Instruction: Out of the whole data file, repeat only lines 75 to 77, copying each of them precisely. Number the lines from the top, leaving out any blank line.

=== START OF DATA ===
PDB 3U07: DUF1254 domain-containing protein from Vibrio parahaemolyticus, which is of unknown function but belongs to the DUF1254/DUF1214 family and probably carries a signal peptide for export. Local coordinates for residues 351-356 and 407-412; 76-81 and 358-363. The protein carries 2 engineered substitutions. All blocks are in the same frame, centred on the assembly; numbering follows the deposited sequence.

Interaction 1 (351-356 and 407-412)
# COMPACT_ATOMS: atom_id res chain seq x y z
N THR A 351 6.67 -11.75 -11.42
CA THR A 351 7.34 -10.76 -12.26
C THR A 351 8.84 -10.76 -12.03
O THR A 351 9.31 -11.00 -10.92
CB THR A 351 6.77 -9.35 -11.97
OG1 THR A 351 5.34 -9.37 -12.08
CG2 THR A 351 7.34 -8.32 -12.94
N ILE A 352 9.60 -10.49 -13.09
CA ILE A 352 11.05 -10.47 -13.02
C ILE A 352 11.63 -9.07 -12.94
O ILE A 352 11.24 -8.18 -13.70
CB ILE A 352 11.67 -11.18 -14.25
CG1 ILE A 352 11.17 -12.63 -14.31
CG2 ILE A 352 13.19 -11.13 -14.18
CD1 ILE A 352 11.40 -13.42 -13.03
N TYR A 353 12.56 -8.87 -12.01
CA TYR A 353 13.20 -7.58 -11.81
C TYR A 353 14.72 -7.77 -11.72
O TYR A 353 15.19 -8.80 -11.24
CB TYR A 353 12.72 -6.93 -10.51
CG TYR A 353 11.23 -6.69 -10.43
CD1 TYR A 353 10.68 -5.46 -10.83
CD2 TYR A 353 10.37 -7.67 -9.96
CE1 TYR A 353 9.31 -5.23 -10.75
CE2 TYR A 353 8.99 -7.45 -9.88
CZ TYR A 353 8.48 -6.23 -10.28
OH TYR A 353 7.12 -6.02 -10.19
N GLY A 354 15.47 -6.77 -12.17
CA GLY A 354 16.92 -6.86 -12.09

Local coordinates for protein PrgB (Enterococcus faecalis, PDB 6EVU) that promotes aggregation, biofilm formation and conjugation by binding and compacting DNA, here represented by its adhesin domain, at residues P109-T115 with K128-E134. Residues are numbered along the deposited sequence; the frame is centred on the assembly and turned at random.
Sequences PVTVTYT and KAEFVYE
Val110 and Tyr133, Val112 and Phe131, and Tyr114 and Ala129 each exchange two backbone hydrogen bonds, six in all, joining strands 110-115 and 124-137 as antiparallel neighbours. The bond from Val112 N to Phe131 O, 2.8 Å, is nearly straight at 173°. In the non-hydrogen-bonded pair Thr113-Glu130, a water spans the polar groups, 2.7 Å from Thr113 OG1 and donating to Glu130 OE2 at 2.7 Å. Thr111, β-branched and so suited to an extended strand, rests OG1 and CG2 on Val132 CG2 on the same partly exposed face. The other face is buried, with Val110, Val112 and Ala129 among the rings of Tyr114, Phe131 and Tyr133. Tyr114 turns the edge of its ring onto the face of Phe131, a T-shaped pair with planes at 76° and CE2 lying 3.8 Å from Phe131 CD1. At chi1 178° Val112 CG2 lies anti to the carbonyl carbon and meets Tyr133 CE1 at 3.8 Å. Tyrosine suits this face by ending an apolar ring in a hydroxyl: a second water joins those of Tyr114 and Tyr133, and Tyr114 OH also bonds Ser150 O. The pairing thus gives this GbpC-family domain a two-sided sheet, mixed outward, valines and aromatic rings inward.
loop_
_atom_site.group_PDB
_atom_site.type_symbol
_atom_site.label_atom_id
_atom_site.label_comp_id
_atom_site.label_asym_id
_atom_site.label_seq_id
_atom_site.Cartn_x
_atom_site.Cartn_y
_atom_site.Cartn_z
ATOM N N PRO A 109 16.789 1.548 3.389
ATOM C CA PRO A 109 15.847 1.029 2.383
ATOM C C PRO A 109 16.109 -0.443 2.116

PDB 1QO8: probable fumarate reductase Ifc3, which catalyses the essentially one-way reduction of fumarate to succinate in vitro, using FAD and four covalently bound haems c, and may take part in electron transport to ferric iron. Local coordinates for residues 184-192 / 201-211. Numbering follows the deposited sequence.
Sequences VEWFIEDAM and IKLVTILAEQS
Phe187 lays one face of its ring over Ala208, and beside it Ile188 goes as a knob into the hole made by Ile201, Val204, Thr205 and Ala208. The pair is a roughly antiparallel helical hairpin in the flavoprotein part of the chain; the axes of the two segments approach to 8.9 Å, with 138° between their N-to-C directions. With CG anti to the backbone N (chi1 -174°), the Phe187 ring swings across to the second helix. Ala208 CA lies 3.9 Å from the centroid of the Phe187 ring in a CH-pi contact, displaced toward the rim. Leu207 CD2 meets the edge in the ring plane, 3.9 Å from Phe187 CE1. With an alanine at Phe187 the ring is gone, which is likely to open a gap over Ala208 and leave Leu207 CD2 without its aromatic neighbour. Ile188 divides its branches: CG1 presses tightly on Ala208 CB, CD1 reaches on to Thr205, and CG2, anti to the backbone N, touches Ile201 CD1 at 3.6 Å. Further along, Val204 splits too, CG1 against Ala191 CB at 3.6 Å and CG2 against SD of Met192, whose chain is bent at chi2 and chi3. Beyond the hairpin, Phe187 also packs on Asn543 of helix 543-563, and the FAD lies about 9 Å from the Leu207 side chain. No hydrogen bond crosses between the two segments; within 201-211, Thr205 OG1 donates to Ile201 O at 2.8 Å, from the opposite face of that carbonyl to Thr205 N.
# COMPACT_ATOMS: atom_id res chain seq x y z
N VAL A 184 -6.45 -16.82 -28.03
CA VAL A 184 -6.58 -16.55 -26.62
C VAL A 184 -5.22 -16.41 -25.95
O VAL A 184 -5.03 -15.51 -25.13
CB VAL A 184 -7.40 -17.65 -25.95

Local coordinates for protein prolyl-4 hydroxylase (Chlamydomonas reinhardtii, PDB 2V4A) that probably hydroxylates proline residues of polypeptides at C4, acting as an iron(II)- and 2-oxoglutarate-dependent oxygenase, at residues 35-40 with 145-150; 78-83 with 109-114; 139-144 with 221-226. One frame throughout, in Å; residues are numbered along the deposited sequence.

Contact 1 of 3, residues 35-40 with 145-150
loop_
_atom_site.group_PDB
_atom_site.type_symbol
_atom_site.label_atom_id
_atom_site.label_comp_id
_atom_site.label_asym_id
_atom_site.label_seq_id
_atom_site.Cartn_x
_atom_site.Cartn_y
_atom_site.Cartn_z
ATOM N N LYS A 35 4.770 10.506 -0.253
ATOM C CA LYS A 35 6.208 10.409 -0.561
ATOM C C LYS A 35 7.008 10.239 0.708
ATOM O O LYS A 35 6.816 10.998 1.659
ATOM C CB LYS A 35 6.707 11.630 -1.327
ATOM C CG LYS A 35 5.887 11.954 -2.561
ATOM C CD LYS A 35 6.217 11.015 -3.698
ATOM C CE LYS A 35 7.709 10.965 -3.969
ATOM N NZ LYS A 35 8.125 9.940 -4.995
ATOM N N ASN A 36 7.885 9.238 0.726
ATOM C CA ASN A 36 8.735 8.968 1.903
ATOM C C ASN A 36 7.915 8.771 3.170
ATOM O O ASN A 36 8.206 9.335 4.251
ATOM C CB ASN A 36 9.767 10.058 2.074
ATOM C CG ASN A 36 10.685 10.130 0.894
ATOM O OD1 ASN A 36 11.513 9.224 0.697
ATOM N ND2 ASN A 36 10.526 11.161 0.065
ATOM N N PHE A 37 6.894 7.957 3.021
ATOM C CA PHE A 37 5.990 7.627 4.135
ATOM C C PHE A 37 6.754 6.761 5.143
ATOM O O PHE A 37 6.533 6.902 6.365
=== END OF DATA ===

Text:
ATOM C CG LYS A 35 5.887 11.954 -2.561
ATOM C CD LYS A 35 6.217 11.015 -3.698
ATOM C CE LYS A 35 7.709 10.965 -3.969